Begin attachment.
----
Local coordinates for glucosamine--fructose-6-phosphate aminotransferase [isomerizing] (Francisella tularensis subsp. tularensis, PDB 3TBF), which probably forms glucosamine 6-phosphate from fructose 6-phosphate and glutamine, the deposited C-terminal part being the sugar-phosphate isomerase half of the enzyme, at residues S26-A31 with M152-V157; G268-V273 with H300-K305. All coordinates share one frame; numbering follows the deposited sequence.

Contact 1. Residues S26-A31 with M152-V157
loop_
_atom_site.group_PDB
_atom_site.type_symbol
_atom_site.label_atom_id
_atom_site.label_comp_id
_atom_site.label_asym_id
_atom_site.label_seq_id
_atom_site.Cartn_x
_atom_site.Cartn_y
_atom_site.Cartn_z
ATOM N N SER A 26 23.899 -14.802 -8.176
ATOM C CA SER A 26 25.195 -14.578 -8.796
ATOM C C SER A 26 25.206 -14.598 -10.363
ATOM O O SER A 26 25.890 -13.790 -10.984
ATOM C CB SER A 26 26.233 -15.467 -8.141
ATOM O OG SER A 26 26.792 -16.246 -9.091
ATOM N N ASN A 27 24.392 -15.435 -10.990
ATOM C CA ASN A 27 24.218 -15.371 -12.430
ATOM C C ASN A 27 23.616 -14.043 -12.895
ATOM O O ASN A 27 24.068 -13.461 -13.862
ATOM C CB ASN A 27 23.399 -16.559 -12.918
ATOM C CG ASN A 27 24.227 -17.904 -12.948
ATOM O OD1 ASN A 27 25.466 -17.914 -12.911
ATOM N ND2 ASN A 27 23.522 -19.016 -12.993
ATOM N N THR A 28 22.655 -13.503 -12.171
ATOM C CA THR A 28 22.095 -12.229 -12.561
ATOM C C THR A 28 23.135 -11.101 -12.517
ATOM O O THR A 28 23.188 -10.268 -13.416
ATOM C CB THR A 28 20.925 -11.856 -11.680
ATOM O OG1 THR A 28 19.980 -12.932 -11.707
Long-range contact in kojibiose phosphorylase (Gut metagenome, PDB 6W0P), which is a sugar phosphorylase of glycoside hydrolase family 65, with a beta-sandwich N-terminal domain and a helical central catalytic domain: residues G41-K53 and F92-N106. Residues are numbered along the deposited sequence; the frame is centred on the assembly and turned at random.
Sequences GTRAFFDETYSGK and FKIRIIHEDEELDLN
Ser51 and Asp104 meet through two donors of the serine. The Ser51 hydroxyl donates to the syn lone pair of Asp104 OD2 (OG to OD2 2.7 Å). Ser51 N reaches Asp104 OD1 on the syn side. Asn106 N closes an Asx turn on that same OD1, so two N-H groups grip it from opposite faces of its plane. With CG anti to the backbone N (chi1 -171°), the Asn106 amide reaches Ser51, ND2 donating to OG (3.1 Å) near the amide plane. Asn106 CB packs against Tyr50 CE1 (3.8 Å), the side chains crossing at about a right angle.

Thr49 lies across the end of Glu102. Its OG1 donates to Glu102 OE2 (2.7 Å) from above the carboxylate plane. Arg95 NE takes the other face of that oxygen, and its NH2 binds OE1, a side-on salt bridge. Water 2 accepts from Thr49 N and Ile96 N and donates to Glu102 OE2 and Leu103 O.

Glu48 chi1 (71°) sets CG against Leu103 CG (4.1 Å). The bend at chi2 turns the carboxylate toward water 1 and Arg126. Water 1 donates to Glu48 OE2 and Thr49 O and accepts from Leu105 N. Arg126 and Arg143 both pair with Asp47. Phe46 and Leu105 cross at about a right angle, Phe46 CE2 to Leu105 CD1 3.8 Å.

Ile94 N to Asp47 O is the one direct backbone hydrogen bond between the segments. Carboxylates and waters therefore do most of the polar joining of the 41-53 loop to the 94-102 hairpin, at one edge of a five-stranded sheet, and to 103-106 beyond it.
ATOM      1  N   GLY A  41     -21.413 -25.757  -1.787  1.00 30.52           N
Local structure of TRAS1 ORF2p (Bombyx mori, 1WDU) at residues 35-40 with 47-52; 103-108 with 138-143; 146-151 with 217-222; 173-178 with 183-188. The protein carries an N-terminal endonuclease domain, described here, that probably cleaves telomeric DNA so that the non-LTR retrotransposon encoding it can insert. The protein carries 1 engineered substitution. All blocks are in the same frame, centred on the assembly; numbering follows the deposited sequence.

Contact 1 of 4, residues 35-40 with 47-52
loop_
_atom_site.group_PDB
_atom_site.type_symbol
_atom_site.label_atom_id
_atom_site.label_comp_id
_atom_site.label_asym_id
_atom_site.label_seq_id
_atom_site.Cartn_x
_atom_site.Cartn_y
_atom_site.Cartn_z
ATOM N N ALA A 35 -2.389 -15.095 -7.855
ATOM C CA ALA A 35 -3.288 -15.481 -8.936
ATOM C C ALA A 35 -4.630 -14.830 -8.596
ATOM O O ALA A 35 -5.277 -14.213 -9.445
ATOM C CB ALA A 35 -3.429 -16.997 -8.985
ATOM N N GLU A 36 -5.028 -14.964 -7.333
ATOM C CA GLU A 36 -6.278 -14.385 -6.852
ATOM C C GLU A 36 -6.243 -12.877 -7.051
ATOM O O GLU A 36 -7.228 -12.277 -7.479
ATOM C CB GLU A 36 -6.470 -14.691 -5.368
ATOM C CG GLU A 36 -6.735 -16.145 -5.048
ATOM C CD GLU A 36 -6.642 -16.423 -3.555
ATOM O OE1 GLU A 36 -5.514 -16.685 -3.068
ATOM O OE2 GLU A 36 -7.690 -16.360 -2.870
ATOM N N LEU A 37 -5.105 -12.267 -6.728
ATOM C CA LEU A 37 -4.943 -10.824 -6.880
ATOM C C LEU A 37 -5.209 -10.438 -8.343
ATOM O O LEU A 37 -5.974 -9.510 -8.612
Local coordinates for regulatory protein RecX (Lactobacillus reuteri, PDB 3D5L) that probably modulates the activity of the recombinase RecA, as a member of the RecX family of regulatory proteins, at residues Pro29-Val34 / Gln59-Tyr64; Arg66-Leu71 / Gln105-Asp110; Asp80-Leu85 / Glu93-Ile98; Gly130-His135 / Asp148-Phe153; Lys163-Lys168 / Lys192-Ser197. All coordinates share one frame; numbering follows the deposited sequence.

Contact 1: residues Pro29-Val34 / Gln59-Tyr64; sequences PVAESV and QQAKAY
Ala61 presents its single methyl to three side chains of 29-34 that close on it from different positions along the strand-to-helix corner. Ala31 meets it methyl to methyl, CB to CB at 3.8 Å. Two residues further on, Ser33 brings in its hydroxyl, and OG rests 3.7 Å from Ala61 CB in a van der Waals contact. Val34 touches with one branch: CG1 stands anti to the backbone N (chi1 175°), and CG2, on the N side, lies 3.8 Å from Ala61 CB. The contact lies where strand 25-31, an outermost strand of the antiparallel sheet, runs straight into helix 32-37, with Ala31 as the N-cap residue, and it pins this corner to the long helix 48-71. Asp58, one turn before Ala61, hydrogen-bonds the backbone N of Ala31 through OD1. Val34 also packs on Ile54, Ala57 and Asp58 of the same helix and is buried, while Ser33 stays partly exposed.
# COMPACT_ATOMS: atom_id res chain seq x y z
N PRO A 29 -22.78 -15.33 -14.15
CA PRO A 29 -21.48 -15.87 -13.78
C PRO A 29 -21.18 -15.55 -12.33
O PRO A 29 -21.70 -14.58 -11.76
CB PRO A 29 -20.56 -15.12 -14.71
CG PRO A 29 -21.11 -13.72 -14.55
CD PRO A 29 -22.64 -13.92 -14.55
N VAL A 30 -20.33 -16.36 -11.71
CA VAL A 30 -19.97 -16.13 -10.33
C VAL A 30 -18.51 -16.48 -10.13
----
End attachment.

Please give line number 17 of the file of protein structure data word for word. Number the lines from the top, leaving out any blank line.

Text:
ATOM C CB SER A 26 26.233 -15.467 -8.141